More than six months into the pandemic, the COVID-19-induced social isolation has triggered a spate of mental health issues in the elderly.
Helplines opened by the Social Justice Department receive hundreds of calls a day from senior citizen who are grappling with mood disorders and depression as their whole worlds have been turned upside down.
From loneliness and lack of social interaction to missing grandchildren and weekly church service, the older adults find it very difficult to cope with the new post-pandemic routine.
Lack digital literacy
Moreover, many of them lack digital literacy and are dependent on others for a broader array of services.
“We receive around 200 incoming calls from 9 a.m. to 6 p.m. and we reach out to more than 1,500 persons a day. There are elderly people who get in touch with us when they get anxiety attacks and several persons break down during the calls. Based on their issue, we forward the calls to counsellors. Though the call centre service was started for two months, it may be extended depending on the situation,” says Alan Antony, an official coordinating the calls.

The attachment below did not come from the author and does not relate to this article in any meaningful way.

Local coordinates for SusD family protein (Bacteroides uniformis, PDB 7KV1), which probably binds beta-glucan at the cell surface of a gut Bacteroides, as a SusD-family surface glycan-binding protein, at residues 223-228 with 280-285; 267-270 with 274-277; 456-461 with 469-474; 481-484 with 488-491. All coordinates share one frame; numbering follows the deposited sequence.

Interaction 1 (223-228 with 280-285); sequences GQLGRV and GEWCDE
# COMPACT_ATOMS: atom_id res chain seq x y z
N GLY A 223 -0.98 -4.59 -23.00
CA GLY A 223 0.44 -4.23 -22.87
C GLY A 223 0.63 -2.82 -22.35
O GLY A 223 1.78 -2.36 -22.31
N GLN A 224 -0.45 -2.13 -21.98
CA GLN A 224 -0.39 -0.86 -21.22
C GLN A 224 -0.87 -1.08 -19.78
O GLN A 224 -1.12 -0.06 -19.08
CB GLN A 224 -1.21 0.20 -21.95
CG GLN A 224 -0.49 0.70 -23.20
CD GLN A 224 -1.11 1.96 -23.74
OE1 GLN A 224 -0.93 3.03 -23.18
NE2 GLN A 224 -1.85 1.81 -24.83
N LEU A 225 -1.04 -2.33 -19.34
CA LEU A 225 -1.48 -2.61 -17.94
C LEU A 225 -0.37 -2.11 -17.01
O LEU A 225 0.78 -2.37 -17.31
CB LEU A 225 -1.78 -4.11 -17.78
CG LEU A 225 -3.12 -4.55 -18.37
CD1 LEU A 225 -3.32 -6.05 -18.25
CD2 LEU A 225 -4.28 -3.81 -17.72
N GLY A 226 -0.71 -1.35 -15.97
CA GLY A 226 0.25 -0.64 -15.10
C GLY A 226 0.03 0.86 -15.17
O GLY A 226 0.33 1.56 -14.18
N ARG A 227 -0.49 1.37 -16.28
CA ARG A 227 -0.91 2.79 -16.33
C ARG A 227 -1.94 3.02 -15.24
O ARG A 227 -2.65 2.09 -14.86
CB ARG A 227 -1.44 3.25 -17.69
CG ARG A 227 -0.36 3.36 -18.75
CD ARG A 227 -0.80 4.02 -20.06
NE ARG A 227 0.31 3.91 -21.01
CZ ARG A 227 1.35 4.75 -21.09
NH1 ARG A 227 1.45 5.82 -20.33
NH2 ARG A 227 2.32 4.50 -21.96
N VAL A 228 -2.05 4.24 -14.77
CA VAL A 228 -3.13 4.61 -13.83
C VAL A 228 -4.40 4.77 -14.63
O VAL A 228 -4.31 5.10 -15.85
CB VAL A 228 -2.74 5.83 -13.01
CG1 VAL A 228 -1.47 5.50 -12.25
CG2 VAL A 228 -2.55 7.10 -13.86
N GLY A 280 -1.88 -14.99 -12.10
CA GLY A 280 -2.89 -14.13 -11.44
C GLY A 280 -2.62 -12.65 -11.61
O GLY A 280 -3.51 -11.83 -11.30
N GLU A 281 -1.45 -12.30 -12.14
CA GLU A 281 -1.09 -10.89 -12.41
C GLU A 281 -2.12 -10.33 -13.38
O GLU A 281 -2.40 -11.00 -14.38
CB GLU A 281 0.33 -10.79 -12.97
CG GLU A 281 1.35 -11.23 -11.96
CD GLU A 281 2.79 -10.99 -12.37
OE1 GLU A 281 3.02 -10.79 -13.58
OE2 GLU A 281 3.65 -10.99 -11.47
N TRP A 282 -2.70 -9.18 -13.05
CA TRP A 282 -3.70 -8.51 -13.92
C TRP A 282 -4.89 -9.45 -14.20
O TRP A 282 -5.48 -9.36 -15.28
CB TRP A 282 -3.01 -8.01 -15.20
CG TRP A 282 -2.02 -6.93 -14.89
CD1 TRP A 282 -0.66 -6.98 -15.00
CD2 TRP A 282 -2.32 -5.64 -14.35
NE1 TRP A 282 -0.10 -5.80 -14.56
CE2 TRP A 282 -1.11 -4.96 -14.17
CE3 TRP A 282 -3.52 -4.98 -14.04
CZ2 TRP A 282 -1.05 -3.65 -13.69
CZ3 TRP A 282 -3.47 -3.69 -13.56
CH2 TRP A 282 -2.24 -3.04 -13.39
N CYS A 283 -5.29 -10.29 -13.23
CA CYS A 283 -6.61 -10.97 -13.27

Team of volunteers
In each district, a team of volunteers and counsellors keep a tab on all elderly based on the data provided by the department. They mainly focus on persons who live alone or whose children fail to provide for them.
“A majority of them had been going out on a regular basis before the pandemic and missing social life has been very hard on some. They feel very suffocated and most of them complain about insomnia, palpitations and excessive nervousness,” says Smitha S, psychologist.
There are also some persons who are worried about falling sick or contracting the virus.
“A neighbour testing positive or the death of a peer will generate fear and psychological trauma in them.”
Call centre number
The department has circulated the call centre number through media and instructed ASHA workers and anganwadi teachers to connect all elderly persons with the facility.
According to volunteers, there are calls that continue for hours as the elderly persons find it very comforting to talk to someone. But there is also some who have no access to phones, the only link to the world outside.
“If the parents don’t have phones, we call up the children and arrange a convenient time. Based on a set of questions, our volunteers decide what kind of service they need and if they need regular follow-ups. There are also persons who face domestic abuse from their children and caregivers. We have been able to sort a couple of such issues with the help of police,” says Alan, who adds that they would be able to attend more calls if not for some recurring server issues.